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Moving an iSCSI connected Drobo
02-20-2017, 09:48 AM
Post: #1
Moving an iSCSI connected Drobo
Just being cautious here - I have a user with a DroboPro that is currently being used as a backup store for Veeam. Veeam server is a VMware VM (6.0x) box. The Drobo is connected by iSCSI and there have been no problems with the device, connection or server etc.
I have a new Veeam server that I'd like to move the Drobo to and turn off the old server. When I run the Windows iSCSI Initiator on the new server, I see the target but cannot connect to it. That's okay, as I don't want multiple devices connecting to the Drobo.
Here's when my caution kicks in. Is connecting the Drobo to the new server as simple as disconnecting the Drobo in Windows Disk Manager and then disconnect the LUN's in the iSCSI Initiator configuration and then reversing the process on the new server?
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04-03-2017, 11:43 AM
Post: #2
RE: Moving an iSCSI connected Drobo
(02-20-2017 09:48 AM)emjaydee Wrote:  Just being cautious here - I have a user with a DroboPro that is currently being used as a backup store for Veeam. Veeam server is a VMware VM (6.0x) box. The Drobo is connected by iSCSI and there have been no problems with the device, connection or server etc.
I have a new Veeam server that I'd like to move the Drobo to and turn off the old server. When I run the Windows iSCSI Initiator on the new server, I see the target but cannot connect to it. That's okay, as I don't want multiple devices connecting to the Drobo.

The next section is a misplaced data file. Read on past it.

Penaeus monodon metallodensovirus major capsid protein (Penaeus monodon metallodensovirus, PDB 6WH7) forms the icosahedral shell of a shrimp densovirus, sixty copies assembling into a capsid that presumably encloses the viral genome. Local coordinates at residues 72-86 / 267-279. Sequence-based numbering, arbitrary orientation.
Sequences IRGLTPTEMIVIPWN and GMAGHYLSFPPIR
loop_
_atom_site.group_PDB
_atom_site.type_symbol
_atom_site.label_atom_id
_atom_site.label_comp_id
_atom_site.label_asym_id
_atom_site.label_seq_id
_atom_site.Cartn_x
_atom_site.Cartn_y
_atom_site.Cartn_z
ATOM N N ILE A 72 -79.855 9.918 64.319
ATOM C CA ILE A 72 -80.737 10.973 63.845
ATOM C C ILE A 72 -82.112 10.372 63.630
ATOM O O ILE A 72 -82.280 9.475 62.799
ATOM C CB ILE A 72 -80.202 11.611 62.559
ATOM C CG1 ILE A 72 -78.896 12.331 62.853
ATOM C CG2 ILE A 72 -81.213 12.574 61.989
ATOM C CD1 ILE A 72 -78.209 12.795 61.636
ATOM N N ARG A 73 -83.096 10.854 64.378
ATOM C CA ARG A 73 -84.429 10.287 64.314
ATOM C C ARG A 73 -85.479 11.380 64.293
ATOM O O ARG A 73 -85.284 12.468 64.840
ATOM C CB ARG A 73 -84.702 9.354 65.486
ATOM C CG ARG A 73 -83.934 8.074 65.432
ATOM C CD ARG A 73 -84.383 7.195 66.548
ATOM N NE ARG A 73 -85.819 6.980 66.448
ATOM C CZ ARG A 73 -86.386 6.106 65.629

Here's when my caution kicks in. Is connecting the Drobo to the new server as simple as disconnecting the Drobo in Windows Disk Manager and then disconnect the LUN's in the iSCSI Initiator configuration and then reversing the process on the new server?

Short answer, yes. Take the disk "offline" in Windows. Then remove the iSCSI configuration in Windows. This will make sure your data is preserved. Then, on the new system, reconfigure iSCSI target and mount the LUN. Make sure to keep your drive letter the same so that when you restore the Veeam configuration you don't have to import your backups (not that it's a big deal but it can be time consuming).

I would then look to not use iSCSI mounts inside virtual machines. That's bad practice in VMware.
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